All living things including man transform energy and either give off or absorb heat. Heat has been considered as an essential condition for change.

Every living thing eventually dies and when it does an energy is released. Man is equipped to not only produce this energy when he dies but while he is alive if he knows how to do so and to learn how to do so one must first understand the reality of Reciprocal Maintenance.

You might ask, "why would I want to do that when I can just live my life as it is, get old and die like everyone else." You can if you want, there's no one stopping you and no one putting a gun to your head and saying "you have to make the effort to evolve and help humanity, the world, and God." But if you do want to make use of your life first you have to find someone who knows how to teach you how to do, and how to be.

To understand Reciprocal Maintenance we need to know about three kinds of relationships: 1) What the thing is in itself, 2) from which and to which it evolves, and 3) how it enters into the evolutionary process.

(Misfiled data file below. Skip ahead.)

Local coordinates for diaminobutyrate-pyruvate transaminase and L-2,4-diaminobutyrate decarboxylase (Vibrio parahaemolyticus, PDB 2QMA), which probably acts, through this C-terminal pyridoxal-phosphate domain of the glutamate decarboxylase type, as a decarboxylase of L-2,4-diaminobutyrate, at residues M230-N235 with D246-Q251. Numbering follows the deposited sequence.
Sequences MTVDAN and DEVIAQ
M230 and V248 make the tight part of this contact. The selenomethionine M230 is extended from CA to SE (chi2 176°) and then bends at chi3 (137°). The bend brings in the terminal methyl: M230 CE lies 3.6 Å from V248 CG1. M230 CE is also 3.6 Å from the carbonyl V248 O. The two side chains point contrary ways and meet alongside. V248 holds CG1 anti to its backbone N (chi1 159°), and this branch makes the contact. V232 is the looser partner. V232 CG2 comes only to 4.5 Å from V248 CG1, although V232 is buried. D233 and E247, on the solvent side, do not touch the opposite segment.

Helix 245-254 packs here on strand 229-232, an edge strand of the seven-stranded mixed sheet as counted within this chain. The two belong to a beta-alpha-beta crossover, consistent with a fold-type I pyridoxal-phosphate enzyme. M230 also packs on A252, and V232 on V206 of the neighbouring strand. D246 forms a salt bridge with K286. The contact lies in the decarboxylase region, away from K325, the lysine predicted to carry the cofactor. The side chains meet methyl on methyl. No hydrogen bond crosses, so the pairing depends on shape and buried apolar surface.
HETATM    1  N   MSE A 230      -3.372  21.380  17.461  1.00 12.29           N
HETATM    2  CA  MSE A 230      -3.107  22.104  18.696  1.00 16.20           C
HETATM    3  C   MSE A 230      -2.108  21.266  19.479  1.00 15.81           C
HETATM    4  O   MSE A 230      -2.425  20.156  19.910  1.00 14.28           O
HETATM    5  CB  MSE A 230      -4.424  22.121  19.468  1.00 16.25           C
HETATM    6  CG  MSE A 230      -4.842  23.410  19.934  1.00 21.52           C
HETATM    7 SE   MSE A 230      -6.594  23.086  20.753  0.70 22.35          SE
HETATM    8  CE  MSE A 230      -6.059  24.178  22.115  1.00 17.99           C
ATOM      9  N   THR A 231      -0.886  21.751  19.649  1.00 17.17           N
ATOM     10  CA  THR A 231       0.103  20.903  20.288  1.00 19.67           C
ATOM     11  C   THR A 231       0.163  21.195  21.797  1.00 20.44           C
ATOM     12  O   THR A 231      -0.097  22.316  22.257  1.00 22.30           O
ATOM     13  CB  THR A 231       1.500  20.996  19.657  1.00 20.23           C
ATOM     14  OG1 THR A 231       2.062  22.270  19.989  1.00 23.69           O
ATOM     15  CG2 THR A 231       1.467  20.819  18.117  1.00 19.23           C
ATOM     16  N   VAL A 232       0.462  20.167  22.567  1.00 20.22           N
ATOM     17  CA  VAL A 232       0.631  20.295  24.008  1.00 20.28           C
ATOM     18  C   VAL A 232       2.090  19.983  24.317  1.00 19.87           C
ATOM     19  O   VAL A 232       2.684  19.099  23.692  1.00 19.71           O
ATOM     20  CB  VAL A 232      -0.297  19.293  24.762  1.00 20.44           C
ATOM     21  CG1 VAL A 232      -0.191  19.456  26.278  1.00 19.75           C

Man consists of everything that preceded man. Two-brained and one-brained living creatures, plants, germs, and earth. Part of mans brain called the "stem" is in fact a remnant of our prehistoric past and is called the reptilian brain. Man feeds off of almost all things below him, including two-brained and one-brained creatures, and many of the plants that these two and one-brained creatures also feed off of.

The next obvious question is "does something feed off man?" Does Reciprocal Maintenance requires that we assume that man does serve the purpose of providing food for something "higher" than man in the cosmos or is man just the end of the food chain?